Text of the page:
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Born in Gothenburg and the daughter of an actress, Alicia spent her formative years training to be a ballerina at the Royal Swedish Ballet School. But injuries and a burning desire to act sent her on a different path in her late teens and she found success on the Swedish soap opera, Andra Avenyn, at the age of 20. Jumping off from there she made her critically praised film debut in the Swedish film Pure, garnering several prestigious European awards for that 2010 feature.

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Ms. Vikander broke through in the English speaking world with her role as Kitty in 2012’s adaptation of the classic weepy, Anna Kerenina, which starred Keira Knightly and Jude Law. And after making such a big impact in that relatively small role she was off to the races. After more work in Europe, she featured in The Fifth Estate (2013), the Aussie Son of a Gun (2014) and the British independent film, Testament of Youth (2015). But the movie that really put her on the radar of the general theater-going audience was 2015’s Ex Machina, Alex Garland’s spine-tinglingly dystopian directorial debut. Her role as a highly evolved artificial intelligence in beguiling semi-human form was one of the more interesting female characters to come along in years. While the exceptionally strong writing obviously did a lot of the work for the cast, which includes the outstanding Oscar Isaac and Domhnall Gleason, Vikander’s sympathetic and unsettling work as a beautiful android pitted against humans in a life or death examination for her worthiness to exist is quite simply a tour de force. Visionary as it is, Ex Machina would not have been as great without the actress’s stunning portrayal.

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Her breakthrough as Ava the Android officially cemented Alicia Vikander’s status as one of the hottest Swedish imports since Lena Olin. She starred in this summer’s big budget Man From U.N.C.L.E. and will appear in a slew of upcoming mainstream movies, such as Burnt with Bradley Cooper, Tulip Fever with Christoph Waltz, The Light Between the Oceans with Michael Fassbender, her now ex-boyfrirend, as well as an upcoming Bourne Identity sequel. Now that is a busy lady!

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Projecting a tender vulnerability wrapped around a steel core and with hypnotic brown eyes that always seem to hold you in their gaze, Ms. Vikander is also blessed with the acting chops to go far. She could well be this generation’s Juliette Binoche and should be aided by having an even better command of English than the great French actress. Only time will tell, of course. But one thing’s for certain: Alicia Vikander is a compelling actress well worth watching, especially if she continues to do smaller, independent films and doesn’t get swallowed up by the Hollywood Borg. We’re looking forward to watching what should be a stellar career for years to come.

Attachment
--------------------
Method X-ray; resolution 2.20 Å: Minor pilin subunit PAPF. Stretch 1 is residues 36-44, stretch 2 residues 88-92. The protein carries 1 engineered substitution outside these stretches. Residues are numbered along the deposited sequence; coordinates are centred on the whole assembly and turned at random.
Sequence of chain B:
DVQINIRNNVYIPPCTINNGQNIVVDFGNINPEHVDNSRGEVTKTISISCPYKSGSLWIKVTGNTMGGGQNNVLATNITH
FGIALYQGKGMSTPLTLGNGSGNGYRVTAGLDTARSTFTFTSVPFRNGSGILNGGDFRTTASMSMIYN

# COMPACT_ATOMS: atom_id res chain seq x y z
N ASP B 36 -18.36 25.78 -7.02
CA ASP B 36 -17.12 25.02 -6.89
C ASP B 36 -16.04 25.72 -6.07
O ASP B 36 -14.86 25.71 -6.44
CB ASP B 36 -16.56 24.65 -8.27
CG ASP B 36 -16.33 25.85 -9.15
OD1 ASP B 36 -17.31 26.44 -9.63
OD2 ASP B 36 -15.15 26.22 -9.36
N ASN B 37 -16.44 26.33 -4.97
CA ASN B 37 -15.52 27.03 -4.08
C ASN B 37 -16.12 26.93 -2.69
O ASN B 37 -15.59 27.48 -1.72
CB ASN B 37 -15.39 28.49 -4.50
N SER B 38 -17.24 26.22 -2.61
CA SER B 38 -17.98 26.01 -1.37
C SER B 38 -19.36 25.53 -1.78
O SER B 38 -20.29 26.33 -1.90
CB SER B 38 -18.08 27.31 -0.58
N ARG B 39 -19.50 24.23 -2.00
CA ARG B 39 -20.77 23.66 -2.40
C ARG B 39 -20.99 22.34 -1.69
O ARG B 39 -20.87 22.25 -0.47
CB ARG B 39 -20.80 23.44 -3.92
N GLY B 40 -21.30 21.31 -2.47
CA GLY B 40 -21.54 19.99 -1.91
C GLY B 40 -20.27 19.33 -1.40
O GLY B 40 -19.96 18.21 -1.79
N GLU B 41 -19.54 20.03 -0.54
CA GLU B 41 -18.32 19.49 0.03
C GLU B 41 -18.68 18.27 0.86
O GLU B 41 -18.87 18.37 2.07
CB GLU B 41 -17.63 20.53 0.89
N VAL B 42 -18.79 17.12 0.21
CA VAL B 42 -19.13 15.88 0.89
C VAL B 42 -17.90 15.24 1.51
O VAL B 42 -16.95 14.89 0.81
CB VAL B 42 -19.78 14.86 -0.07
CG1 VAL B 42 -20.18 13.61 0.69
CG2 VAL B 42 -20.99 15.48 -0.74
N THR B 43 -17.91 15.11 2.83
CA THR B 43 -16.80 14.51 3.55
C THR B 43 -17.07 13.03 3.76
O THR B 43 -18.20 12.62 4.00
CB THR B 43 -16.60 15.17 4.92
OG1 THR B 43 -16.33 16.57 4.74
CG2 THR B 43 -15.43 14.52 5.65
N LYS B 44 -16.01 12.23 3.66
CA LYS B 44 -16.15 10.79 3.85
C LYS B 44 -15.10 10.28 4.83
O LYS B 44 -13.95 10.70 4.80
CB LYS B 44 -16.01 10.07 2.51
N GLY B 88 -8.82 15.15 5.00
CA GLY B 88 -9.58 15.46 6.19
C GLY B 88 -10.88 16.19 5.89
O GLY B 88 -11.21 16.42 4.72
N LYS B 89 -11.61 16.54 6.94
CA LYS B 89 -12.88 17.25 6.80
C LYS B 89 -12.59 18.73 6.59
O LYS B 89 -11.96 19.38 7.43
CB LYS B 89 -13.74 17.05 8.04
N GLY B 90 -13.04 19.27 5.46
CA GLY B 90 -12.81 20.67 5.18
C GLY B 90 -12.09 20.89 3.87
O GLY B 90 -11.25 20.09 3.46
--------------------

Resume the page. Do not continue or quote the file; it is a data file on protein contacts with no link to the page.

Gorgeous Lady of the Week — Gretchen Mol

It’s not easy having a great second act as an actress in Hollywood, where 20-somethings rule and if you don’t break through by the time you’re 30 there are a dozen other fine young things ready to shove you out of the way. Which is not to say that the remarkable Gretchen Mol did not make an impact at a young age. In fact, no less than the cover of Vanity Fair asked if she was the “Next It Girl” in 1998 when she was just 26. But through no fault of her own, that seemingly instant fame led to blowback and heightened expectations that never seemed to be fulfilled. Until now.

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The 42-year-old blonde beauty was born in Connecticut and studied acting at the American Musical and Dramatic Academy and the prestigious William Esper Studio, both in New York City. After work in the traditional training ground of New England summer stock, Mol was spotted by a talent agent and also photographer Davis Powell, which led to a cover on W magazine and a short-lived modeling career, as well as big buzz about her future.

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But her publicity always seemed to outstrip her achievements as an actress. Despite solid work in small budget Abel Ferrara films, some nice roles for Woody Allen and good part in the Matt Damon-Ed Norton card sharp caper Rounders (1998), Gretchen never found the broad popular success to break into the upper echelon of A-list actresses. Her lack of career momentum even led to The New York Times coining the term “Vanity Fair Cover Curse”. But she had a good small-scale success in both the stage and film versions of Neil Labute’s The Shape of Things, which seemed to give her renewed confidence.